After the massive heart attack that forced his retirement from the Marine Corps, I imagine that Dad’s view of his future self changed radically. He was in his mid-40s, a guy being watched for higher command, a Colonel with all the right prior postings. That guiding occupational dream drove him.

After finding himself out on the curb, his motivation changed. Everything, everything in him aimed at the seemingly insurmountable task of recreating a professional career that could support his wife and four children, none of whom had yet completed college.

“Be clear about your objective” was more than a military tenet. To Dad, it was a commandment. After keeping a roof over our heads and food on the table, his number one goal to secure our education.

Pursuing his objective left little time for leisure. What time he had went to connecting with the outdoors, a source of succor throughout his life. Wading the banks of a promising trout stream or crunching through the stubble of a shorn, frozen wheat field in search of pheasants was his idea of a vacation. Whenever possible, he would share that transporting experience with his children.

Although his dream had been sacrificed, Dad never expressed bitterness. Mom wasn’t above assuming a little high dudgeon about what would have happened if Dad had been able to continue his career, but her comments were never a complaint or rebuke. Dad could easily have looked at his abrupt departure from the Marines as a failure, but I never sensed such a deflation in his self-esteem. A door closed, another had to open. Had to, to educate his children. His sense of self worth was tied up in taking care of us, not stroking his own ego.

A recent Scientific American Mind article described the work of psychologist Shalom H. Schwartz of the Hebrew University of Jerusalem, which sought to identify universal values that might guide one’s life. Constructing them as a compass:

At the north is a universalistic orientation, which includes tolerance… and self-directed thought. To the east are hedonism… and personal achievement in the eyes of others…..Moving southeast, one can find dominance…. To the south is a believe in the importance of security and safety…., and to the west are humility and caring….  

A related study by Ravenna M. Helson, Ph.D., of UC Berkeley divided women into four groups over the course of their lives: seekers, conservers, achievers and “depleteds.” “Conservers valued tradition, family, security and hard work (the south of the compass). The achievers wanted both personal growth and the ability to excel at what they did (covering an area along Schwartz’s compass from the north to the east),” Scientific American Mind reported.

Those who identified as “conservers” were the most content.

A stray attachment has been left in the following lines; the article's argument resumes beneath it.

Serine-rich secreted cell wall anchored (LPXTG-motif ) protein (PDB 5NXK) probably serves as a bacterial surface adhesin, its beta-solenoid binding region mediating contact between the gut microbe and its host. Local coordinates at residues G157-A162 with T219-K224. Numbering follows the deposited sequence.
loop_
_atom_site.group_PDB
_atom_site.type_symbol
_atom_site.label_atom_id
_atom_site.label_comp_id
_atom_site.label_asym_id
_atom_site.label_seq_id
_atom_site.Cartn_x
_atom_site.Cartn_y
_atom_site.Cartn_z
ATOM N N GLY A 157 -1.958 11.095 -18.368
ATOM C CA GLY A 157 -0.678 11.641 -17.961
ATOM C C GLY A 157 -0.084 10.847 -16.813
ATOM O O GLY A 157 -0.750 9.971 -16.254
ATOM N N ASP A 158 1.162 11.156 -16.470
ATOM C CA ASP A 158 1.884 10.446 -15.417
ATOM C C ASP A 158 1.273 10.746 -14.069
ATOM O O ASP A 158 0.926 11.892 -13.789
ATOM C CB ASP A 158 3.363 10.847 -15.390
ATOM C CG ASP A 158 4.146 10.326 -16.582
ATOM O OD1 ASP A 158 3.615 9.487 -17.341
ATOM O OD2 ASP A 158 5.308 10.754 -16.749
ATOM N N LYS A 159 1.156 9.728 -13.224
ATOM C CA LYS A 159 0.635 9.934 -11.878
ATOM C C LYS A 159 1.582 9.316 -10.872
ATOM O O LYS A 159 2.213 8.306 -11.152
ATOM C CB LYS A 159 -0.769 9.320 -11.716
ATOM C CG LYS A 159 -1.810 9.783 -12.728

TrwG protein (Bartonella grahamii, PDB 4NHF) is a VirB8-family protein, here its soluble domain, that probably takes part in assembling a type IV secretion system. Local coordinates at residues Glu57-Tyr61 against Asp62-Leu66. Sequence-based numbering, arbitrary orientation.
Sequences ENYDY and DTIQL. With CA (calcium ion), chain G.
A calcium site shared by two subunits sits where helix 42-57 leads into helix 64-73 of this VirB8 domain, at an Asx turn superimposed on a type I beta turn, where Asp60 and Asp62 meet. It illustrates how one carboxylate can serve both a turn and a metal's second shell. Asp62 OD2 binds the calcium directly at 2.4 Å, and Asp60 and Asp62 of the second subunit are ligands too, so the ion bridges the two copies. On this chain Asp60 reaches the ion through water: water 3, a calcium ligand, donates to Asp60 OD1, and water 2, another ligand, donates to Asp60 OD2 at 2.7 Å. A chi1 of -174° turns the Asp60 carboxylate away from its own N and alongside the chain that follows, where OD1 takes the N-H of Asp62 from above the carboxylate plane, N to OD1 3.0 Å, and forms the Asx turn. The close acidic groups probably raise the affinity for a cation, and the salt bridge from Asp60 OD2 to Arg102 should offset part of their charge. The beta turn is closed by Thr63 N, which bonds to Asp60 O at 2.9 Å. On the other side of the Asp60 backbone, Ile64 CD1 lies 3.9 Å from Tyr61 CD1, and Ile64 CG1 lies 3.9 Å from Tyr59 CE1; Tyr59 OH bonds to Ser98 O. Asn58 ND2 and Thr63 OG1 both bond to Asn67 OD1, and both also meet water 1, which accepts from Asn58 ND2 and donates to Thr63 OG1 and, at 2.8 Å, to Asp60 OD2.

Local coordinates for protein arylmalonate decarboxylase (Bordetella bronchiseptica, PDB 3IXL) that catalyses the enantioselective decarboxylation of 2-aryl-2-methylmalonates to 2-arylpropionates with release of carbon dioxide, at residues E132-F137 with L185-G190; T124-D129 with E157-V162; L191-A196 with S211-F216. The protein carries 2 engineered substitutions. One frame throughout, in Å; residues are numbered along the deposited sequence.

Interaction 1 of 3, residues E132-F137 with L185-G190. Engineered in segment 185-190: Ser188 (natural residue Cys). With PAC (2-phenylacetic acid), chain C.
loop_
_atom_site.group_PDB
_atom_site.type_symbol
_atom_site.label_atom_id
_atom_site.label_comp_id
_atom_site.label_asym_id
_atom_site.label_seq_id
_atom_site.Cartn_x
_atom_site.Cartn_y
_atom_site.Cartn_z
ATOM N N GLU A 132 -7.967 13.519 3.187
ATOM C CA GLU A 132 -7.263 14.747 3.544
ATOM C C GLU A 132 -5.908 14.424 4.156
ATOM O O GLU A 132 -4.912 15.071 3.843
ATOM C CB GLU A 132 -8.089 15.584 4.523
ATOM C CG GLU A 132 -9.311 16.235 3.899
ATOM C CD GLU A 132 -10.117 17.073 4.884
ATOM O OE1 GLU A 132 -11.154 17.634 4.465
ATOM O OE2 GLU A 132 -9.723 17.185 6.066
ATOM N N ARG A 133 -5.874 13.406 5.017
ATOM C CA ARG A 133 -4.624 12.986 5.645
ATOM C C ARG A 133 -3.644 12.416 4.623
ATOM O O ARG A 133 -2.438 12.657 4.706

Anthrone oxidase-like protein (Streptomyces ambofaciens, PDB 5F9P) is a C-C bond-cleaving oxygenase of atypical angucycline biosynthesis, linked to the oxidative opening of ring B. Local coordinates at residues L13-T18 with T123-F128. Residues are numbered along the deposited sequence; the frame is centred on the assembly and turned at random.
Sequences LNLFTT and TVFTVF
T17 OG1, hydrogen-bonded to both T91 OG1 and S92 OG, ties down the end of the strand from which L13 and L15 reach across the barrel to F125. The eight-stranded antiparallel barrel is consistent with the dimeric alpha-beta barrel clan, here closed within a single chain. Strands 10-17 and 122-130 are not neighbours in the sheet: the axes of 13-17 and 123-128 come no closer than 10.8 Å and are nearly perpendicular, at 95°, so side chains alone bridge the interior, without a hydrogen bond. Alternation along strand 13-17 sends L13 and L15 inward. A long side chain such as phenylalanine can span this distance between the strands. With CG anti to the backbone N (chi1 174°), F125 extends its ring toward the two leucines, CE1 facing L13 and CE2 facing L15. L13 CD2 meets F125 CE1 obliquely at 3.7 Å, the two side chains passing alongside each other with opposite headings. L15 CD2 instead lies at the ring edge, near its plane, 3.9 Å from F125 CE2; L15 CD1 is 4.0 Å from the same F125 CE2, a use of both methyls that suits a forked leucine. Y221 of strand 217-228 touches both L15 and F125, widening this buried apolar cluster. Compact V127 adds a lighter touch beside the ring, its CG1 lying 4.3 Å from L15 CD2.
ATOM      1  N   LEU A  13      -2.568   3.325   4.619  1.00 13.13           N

Dad knew who he was, even as he worked through jarring crises. He knew what he wanted, even as his goals changed. He did not waste time longing for things outside of his practical reach. And he knew what he wanted to leave behind.

He never talked about his legacy, but if he had, it would have been for the four of us to have satisfying lives with children or people we love, acting with integrity and ready make a difference – however small – in the lives of those around us. Nothing grandiose. Nothing impractical. Just an immutable sense of self in service to others.


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A Quiet Kind of Influence

Betsy Campbell eyes 1975

When I was an adolescent, I made some very unfortunate makeup choices. One of my first signature looks was an alarmingly bright turquoise cream eyeshadow that I slathered on both eyelids. I thought it set off my blue eyes. With that metallic green-blue glowing from my lash line to my brow bone, I now understand that no one could have noticed my grey-blue irises. By high school, I had exchanged the eyeshadow for mascara.

My eyelashes, bent like hockey sticks by my eyelash curler, waved upward like hairy tarantula legs. In my mind, they said “ingenue.” To the rest of the world, they said, “mascara fetishist.”

When I sat at our dinner table facing the bay window, the bright chandelier turned the darkened view into a mirror. I was a great admirer of my reflection.

A little smile would come across my father’s face and he would say, “How is Ysteb tonight?”

Most memoirs and many novels have at their root an author who is coming to terms with her dysfunctional upbringing. Underlying their narrative is a turbulent upbringing that haunted them into adulthood with substance abuse issues and shattered relationships.

When I write about my father, I feel as if I am beachcombing. I walk slowly along the sandy beach, crossing miles of uniform sand granules, until I stumble across a fragment. If I walked more quickly, I’d miss it – something shimmering there in its beauty. But having seen it, I pick it up, hold it in my palm, turn it over.

I think now of all of the things my father could have said to me when I was trying on my young womanhood. He could have said, “What the hell are you thinking? Go wash your face!” Or, “No daughter of mine is going out like that.” Or, “I suppose you think that looks good?”

But he didn’t. Deadpan, he would wryly invoke my name spelled backwards, “How is Ysteb tonight?” Hearing that didn’t feel like a rebuke or even a criticism. I took it as, “Come back to the table, please. You’re not the only one in the room.” It felt like an act of love, even if there was a tease thrown in for good measure. I got the message.